The industry-good organisation has supported the recent formation of the Native Forest Coalition which comprises the Environmental Defence Society, Pure Advantage, the Rod Donald Trust, the Tindall Foundation, Project Crimson, Dame Anne Salmond and Dr Adam Forbes.
The rise of carbon farming has become a contentious and topical issue, particularly where it involved the conversion of productive sheep and beef properties.
The Native Forest Coalition recently released its policy statement and recommendations on native forests, highlighting the urgent need to ‘‘halt the rapid proliferation of pine plantations’’ driven by high carbon prices and short-term policy settings.
Fish & Game New Zealand has also publicly supported the coalition’s position, saying current policy favouring carbon sequestering in exotic pine plantations over native forests, driven by high carbon prices, was having ‘‘a myriad of adverse impacts’’.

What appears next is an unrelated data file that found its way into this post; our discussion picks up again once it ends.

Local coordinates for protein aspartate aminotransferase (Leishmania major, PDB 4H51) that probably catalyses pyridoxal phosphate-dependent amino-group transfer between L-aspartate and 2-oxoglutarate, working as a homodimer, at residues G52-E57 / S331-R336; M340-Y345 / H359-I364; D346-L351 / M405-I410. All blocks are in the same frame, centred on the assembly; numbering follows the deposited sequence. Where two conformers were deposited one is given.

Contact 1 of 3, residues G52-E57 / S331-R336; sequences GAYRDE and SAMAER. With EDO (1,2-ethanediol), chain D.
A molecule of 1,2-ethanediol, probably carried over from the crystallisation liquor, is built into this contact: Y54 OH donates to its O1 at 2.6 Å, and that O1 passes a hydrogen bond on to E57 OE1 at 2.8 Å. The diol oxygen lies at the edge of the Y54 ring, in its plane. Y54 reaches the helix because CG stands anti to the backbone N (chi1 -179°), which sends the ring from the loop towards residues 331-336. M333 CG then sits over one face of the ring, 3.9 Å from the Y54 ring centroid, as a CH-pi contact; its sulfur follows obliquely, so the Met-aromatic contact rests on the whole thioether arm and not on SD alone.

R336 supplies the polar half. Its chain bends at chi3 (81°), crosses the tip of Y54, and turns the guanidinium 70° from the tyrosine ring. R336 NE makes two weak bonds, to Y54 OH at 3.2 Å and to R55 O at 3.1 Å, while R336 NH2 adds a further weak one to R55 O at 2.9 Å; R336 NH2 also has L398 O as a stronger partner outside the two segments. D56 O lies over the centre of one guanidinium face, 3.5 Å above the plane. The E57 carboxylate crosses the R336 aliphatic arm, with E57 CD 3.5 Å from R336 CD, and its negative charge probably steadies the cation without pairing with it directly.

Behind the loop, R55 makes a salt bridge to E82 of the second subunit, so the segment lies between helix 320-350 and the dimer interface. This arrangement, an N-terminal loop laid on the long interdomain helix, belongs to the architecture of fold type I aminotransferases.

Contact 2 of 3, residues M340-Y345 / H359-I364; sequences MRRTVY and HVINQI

‘‘A very real concern is the effect of pines on in-stream flows. Research has established rainwater run-off is diminished by up to 40% by pine plantations,’’ spokesman Ray Grubb said.
‘‘Widespread plantings in catchments will be in direct conflict with the Government’s current objectives to improve freshwater.
‘‘Further, mass sedimentation events when exotic forests are felled have catastrophic impacts on in-stream biology and water quality.’’
Plantation forestry had a place in helping meet New Zealand’s climate change commitments but the proliferation of monoculture pine plantings in recent years had clearly been ‘‘out of control’’ and ‘‘ill-considered’’, Mr Grubb said.
B+LNZ chief executive Sam McIvor said it was getting harder for the Government to do nothing about the issues the coalition raised.
‘‘There are so many voices calling for action,’’ he said.
‘‘We need urgent solutions now — before too much more damage is done to rural communities and so that we don’t miss real opportunities to protect and enhance New Zealand’s biodiversity.’’